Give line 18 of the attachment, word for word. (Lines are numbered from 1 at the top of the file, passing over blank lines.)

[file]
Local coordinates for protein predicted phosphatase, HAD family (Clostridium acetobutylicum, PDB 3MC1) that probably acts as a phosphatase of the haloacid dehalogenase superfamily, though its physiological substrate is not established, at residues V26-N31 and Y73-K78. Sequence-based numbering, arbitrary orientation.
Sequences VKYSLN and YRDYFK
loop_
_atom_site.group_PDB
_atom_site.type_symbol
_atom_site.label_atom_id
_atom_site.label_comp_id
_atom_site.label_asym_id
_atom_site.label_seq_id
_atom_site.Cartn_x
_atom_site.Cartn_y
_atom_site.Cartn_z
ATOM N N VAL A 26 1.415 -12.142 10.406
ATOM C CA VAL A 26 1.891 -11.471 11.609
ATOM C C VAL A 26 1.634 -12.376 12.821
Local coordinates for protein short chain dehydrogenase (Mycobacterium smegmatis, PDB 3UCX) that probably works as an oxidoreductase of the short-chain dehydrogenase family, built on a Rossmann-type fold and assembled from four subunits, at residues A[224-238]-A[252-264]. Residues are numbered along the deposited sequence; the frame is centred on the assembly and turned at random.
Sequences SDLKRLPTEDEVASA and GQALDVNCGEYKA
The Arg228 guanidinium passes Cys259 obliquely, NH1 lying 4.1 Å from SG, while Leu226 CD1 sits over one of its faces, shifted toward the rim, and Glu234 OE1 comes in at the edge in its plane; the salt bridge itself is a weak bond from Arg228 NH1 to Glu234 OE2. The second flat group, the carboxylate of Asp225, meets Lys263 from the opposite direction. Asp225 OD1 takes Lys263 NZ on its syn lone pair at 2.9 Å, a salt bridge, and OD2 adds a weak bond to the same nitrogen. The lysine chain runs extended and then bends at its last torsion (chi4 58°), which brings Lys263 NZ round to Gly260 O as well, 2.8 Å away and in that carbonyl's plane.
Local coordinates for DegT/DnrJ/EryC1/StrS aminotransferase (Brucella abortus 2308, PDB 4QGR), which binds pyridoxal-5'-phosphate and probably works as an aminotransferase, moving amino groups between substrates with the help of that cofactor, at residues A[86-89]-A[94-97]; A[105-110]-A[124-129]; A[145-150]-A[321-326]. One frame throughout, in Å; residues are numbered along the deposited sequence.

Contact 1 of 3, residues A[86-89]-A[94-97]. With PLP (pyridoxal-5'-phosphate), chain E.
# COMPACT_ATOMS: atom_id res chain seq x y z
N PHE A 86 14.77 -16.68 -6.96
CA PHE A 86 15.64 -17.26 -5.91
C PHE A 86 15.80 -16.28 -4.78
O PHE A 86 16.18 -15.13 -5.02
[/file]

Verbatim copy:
The Arg228 guanidinium passes Cys259 obliquely, NH1 lying 4.1 Å from SG, while Leu226 CD1 sits over one of its faces, shifted toward the rim, and Glu234 OE1 comes in at the edge in its plane; the salt bridge itself is a weak bond from Arg228 NH1 to Glu234 OE2. The second flat group, the carboxylate of Asp225, meets Lys263 from the opposite direction. Asp225 OD1 takes Lys263 NZ on its syn lone pair at 2.9 Å, a salt bridge, and OD2 adds a weak bond to the same nitrogen. The lysine chain runs extended and then bends at its last torsion (chi4 58°), which brings Lys263 NZ round to Gly260 O as well, 2.8 Å away and in that carbonyl's plane.